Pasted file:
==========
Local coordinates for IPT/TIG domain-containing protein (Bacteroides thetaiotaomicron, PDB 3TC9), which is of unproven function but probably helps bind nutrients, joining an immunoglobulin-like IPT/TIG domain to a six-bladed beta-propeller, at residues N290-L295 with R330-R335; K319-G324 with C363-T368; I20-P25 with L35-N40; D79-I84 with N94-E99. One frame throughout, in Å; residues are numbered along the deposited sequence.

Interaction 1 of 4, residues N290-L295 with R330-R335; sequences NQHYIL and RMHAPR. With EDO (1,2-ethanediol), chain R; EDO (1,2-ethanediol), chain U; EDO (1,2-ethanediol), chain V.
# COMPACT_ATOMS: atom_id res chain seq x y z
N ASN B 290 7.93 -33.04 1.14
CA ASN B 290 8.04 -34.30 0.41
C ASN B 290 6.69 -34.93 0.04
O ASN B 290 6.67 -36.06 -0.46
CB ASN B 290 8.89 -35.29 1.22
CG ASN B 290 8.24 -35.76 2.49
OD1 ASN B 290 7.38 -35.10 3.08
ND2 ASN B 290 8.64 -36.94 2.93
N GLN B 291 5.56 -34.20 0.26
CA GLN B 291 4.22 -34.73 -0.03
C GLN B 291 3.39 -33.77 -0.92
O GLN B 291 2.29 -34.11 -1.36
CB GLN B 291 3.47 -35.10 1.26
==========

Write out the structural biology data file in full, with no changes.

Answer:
Local coordinates for IPT/TIG domain-containing protein (Bacteroides thetaiotaomicron, PDB 3TC9), which is of unproven function but probably helps bind nutrients, joining an immunoglobulin-like IPT/TIG domain to a six-bladed beta-propeller, at residues N290-L295 with R330-R335; K319-G324 with C363-T368; I20-P25 with L35-N40; D79-I84 with N94-E99. One frame throughout, in Å; residues are numbered along the deposited sequence.

Interaction 1 of 4, residues N290-L295 with R330-R335; sequences NQHYIL and RMHAPR. With EDO (1,2-ethanediol), chain R; EDO (1,2-ethanediol), chain U; EDO (1,2-ethanediol), chain V.
# COMPACT_ATOMS: atom_id res chain seq x y z
N ASN B 290 7.93 -33.04 1.14
CA ASN B 290 8.04 -34.30 0.41
C ASN B 290 6.69 -34.93 0.04
O ASN B 290 6.67 -36.06 -0.46
CB ASN B 290 8.89 -35.29 1.22
CG ASN B 290 8.24 -35.76 2.49
OD1 ASN B 290 7.38 -35.10 3.08
ND2 ASN B 290 8.64 -36.94 2.93
N GLN B 291 5.56 -34.20 0.26
CA GLN B 291 4.22 -34.73 -0.03
C GLN B 291 3.39 -33.77 -0.92
O GLN B 291 2.29 -34.11 -1.36
CB GLN B 291 3.47 -35.10 1.26